The skin of black flies rises suddenly from the dark liquid mass at my feet and the air is filled with a dense buzzing like static on a screen. The bull lowers his head slightly and tosses it to one side with patient irritation, powerless against such small foes, and the static lessens as the iridescence settles once more, and the hot silence is restored. Moments pass.

A lone robin starts up his song from a hawthorn bush. I want to turn my head, find the fragile form among the blur of leaves and seek solace in the empathy I’ve always felt with this small creature, but destiny is calling. The bull snorts and waggles his ears. His size is awesome. His coat is the colour of horse chestnuts newly released from their spiky nest, and flashes flame red as the sun reflects restless small movements of the deep muscles below its surface. He gazes inscrutably at me. What is he thinking? He cannot fear me – is there anything he fears? Are his dreams invaded by monsters that hunt him down with weapons of steel, and pierce the thick hide until its natural red becomes indistinguishable from the dark liquid that stains it?

We are old acquaintances, he and I. He has haunted my dreams for millennia – pursued me to the brink of the Styx and across the plains of heaven, and echoed balefully behind me in the dark labyrinth. I have run gasping and terrorised from him in Crete and felt his hot breath on my neck in Pamploma, and his hooves have thundered in my wake over the western prairies. He is Zeus, he is Bata, Nandin, Poseidon, Dionysos; he is the Brown Bull of Cooley and the Whitehorned Bull of Connacht. He is Taurus.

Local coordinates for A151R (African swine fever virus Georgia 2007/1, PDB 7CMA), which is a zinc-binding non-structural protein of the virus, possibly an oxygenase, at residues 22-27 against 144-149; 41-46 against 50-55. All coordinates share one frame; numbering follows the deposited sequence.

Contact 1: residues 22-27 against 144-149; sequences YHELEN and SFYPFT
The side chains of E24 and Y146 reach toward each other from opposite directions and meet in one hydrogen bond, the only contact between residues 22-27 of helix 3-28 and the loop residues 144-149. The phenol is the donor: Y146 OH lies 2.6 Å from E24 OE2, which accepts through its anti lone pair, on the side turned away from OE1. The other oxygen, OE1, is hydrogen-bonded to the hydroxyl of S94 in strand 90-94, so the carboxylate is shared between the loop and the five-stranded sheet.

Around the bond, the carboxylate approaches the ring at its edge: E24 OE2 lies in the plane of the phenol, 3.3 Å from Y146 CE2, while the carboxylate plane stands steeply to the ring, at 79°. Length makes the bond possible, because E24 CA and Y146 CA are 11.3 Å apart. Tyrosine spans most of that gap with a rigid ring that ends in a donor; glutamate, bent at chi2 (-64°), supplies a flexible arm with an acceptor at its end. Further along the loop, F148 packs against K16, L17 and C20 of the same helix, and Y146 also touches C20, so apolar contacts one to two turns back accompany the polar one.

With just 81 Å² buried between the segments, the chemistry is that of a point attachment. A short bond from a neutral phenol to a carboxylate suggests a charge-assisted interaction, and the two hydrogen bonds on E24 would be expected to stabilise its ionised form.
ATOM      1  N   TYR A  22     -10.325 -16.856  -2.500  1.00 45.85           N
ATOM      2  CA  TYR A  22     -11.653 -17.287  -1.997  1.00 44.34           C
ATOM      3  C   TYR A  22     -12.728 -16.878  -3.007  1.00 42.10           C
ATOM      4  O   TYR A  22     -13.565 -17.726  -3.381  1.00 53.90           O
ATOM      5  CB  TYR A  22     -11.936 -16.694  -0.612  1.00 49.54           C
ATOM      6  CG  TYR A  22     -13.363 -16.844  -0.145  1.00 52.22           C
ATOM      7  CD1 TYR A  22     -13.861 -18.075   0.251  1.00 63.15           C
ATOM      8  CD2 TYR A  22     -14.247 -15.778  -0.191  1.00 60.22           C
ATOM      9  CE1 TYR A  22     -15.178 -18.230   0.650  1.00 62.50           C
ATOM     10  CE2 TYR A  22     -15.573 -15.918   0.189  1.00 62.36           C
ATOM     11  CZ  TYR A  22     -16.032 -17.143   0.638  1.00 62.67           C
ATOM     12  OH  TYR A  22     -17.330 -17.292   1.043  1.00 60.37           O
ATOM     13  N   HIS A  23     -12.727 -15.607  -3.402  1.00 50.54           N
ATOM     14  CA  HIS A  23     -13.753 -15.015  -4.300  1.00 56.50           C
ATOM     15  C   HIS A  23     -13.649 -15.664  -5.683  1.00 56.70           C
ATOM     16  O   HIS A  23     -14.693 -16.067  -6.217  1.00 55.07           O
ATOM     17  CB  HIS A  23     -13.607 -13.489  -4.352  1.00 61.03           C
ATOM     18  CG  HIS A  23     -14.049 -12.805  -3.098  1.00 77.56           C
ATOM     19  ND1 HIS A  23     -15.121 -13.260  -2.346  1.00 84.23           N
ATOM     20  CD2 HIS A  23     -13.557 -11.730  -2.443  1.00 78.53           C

Taurus, my nemesis. Taurus, my destiny, fate, kismet – call him what you will – my soulmate. This I truly believed, long ago, in my innocence, my inexperience. Slow to anger but with a rage that sent me fleeing for sanctuary only to be ordered forth to repair the devastation, trembling. A bull has appetites, an urgent throbbing of juices demanding release. He guards his harem with a watchful eye, jealous of any stray male who may be circling his domain, and sees them off with awesome aggression.      

But the herd is safe; protected by his power and vigilance, the calves may suckle in peace. Those calves were not mine, although I knew nothing of them, remaining in guarded isolation with only my creative impulse to sustain me, those muscled flanks, that noble head, appearing like magic beneath my brush over and over again. For all my fear I can recognise beauty when I see it.

His eyes, fringed with deep lashes meet mine and something unspoken passes between us. For a fleeting second something stirs in my belly and I wonder if this is how it all began for Pasiphae.